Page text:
ahartsell said...

Oh it's definitely a much darker ending than the first three. I remember thinking wow this series just got really serious, no turning back. It is satisfying though.

Neville definitely starts to become more interesting.

I'm pretty sure it is the first one that starts away from Harry, though it quickly goes back to him. The other ones always start with Harry complaining about being with the Dursleys.

I love the Ron and Hermione pairing and never thought it was very subtle. I think you can even see it a little in the third book. They start spending more time together just the two of them. Plus it's got that kind of boy likes girl, so he pulls her hair thing going on. I always thought they balanced each other out. He brings passion to the relationship, and she brings logic. I think Hermione wouldn't have liked being married to Harry because he would have always overshadowed her. He wouldn't have intended it, but you know it would be "the great Harry Potter and his lovely wife".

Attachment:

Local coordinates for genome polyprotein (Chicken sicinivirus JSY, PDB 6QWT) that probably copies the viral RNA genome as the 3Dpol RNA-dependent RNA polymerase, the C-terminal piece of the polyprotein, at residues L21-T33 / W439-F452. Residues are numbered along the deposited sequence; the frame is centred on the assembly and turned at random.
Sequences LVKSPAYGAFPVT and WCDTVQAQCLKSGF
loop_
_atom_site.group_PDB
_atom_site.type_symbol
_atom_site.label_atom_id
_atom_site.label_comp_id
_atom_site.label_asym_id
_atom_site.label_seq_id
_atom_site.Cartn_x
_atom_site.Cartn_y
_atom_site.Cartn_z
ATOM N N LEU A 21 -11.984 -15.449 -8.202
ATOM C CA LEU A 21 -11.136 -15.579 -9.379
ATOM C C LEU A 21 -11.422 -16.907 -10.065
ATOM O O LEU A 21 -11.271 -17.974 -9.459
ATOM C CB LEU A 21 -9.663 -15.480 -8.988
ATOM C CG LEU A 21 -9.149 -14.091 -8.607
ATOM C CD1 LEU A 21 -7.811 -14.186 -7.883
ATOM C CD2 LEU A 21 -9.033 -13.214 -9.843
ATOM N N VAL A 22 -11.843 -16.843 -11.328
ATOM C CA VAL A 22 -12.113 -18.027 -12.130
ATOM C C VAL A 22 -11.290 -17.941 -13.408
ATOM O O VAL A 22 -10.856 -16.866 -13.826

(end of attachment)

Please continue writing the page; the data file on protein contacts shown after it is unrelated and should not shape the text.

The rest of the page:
I wanted more from the librarian too. I mean the library seemed like such a cool place to go. And the fact that they often go there to get more information reminded me a little bit of how the Scooby Gang in Buffy always went to the library to do research.

ahartsell said...

I love the Weasleys, but as I was reading this time I wondered why Mrs. Weasley doesn't go back to work, if they have such money problems. I can see the need to stay home with that many kids when they're younger, but at this point all the kids are at Hogwarts for the majority of the year. Don't get me wrong I like Mrs. Weasley, and she shows in later books that she's more than "just a housewife". It just seems like a kind of logical thing to do if you have money problems.

I love how Hermione feels such compassion for the house-elves. In that first scene when she's protesting about the treatment of Winky, I could just see her thought process at work. She would see it as unfair and that it just didn't make much sense to treat thinking beings with magical skill like that. I was always a little disappointed that SPEW is sort of seen as a joke. Jeff said before the last book that he wanted there to be a house-elf uprising!